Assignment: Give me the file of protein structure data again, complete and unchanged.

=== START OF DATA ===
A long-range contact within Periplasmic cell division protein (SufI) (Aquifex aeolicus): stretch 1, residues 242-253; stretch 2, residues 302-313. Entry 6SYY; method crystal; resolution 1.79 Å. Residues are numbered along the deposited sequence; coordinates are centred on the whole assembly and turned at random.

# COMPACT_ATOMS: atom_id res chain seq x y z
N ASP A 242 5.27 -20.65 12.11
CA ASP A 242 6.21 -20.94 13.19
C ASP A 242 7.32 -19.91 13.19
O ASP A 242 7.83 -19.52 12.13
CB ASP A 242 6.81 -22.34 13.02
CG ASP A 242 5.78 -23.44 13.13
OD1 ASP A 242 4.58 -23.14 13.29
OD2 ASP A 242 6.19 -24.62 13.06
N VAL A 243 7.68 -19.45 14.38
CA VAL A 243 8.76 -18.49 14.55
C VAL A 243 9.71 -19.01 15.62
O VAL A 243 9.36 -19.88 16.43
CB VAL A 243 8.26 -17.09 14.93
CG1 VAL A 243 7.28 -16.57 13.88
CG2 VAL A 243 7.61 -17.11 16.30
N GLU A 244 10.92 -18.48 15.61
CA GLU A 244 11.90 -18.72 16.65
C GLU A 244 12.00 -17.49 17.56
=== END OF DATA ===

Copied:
A long-range contact within Periplasmic cell division protein (SufI) (Aquifex aeolicus): stretch 1, residues 242-253; stretch 2, residues 302-313. Entry 6SYY; method crystal; resolution 1.79 Å. Residues are numbered along the deposited sequence; coordinates are centred on the whole assembly and turned at random.

# COMPACT_ATOMS: atom_id res chain seq x y z
N ASP A 242 5.27 -20.65 12.11
CA ASP A 242 6.21 -20.94 13.19
C ASP A 242 7.32 -19.91 13.19
O ASP A 242 7.83 -19.52 12.13
CB ASP A 242 6.81 -22.34 13.02
CG ASP A 242 5.78 -23.44 13.13
OD1 ASP A 242 4.58 -23.14 13.29
OD2 ASP A 242 6.19 -24.62 13.06
N VAL A 243 7.68 -19.45 14.38
CA VAL A 243 8.76 -18.49 14.55
C VAL A 243 9.71 -19.01 15.62
O VAL A 243 9.36 -19.88 16.43
CB VAL A 243 8.26 -17.09 14.93
CG1 VAL A 243 7.28 -16.57 13.88
CG2 VAL A 243 7.61 -17.11 16.30
N GLU A 244 10.92 -18.48 15.61
CA GLU A 244 11.90 -18.72 16.65
C GLU A 244 12.00 -17.49 17.56